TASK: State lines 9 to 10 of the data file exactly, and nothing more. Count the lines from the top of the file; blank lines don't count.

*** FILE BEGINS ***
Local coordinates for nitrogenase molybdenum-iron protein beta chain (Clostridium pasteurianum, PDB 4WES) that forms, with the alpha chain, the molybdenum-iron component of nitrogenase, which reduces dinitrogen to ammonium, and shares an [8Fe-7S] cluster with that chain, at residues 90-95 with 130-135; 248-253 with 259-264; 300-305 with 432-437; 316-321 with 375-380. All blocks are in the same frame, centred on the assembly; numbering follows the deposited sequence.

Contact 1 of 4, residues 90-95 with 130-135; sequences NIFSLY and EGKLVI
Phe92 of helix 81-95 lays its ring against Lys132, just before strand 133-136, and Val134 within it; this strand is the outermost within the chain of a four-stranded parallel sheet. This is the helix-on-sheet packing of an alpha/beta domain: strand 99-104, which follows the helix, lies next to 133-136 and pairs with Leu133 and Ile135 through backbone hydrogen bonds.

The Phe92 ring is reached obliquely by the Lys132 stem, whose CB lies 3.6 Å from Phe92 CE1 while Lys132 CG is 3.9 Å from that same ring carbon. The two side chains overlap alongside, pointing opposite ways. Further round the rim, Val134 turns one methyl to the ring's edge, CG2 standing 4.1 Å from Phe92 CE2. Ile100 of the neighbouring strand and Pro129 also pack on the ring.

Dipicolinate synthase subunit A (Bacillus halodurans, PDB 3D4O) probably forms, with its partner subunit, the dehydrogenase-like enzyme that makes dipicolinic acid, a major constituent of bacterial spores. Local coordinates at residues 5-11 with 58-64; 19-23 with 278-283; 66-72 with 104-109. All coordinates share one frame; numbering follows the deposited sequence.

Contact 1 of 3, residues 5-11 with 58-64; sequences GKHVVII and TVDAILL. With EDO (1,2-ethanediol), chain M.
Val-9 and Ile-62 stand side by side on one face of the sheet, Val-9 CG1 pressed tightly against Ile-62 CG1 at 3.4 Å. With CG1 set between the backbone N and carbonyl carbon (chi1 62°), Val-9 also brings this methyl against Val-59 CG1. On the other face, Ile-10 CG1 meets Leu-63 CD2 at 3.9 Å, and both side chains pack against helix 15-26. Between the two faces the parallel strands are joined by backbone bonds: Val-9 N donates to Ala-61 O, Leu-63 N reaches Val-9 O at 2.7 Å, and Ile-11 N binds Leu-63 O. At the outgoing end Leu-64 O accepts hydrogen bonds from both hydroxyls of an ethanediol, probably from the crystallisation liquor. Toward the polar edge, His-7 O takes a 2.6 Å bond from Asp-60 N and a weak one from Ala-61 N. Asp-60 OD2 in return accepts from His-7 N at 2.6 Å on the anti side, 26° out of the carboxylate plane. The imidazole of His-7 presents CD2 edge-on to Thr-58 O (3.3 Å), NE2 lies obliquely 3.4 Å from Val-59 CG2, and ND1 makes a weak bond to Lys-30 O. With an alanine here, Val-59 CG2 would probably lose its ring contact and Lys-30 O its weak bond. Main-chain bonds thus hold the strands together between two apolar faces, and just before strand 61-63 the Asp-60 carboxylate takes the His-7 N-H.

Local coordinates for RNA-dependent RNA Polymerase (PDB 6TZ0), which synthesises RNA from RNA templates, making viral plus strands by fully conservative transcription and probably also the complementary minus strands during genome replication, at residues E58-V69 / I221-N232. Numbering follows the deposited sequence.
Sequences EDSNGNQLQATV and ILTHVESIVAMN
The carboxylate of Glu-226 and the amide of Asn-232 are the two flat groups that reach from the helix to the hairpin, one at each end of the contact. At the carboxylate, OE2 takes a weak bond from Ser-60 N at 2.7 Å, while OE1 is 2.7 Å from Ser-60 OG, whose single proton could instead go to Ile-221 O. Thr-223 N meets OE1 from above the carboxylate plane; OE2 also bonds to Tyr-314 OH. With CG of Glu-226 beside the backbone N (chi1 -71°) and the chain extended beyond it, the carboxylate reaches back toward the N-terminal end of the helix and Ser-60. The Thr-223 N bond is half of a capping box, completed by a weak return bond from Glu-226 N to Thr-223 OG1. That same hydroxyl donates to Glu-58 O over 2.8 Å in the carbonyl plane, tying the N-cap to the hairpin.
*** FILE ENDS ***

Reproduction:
Sequences EDSNGNQLQATV and ILTHVESIVAMN
The carboxylate of Glu-226 and the amide of Asn-232 are the two flat groups that reach from the helix to the hairpin, one at each end of the contact. At the carboxylate, OE2 takes a weak bond from Ser-60 N at 2.7 Å, while OE1 is 2.7 Å from Ser-60 OG, whose single proton could instead go to Ile-221 O. Thr-223 N meets OE1 from above the carboxylate plane; OE2 also bonds to Tyr-314 OH. With CG of Glu-226 beside the backbone N (chi1 -71°) and the chain extended beyond it, the carboxylate reaches back toward the N-terminal end of the helix and Ser-60. The Thr-223 N bond is half of a capping box, completed by a weak return bond from Glu-226 N to Thr-223 OG1. That same hydroxyl donates to Glu-58 O over 2.8 Å in the carbonyl plane, tying the N-cap to the hairpin.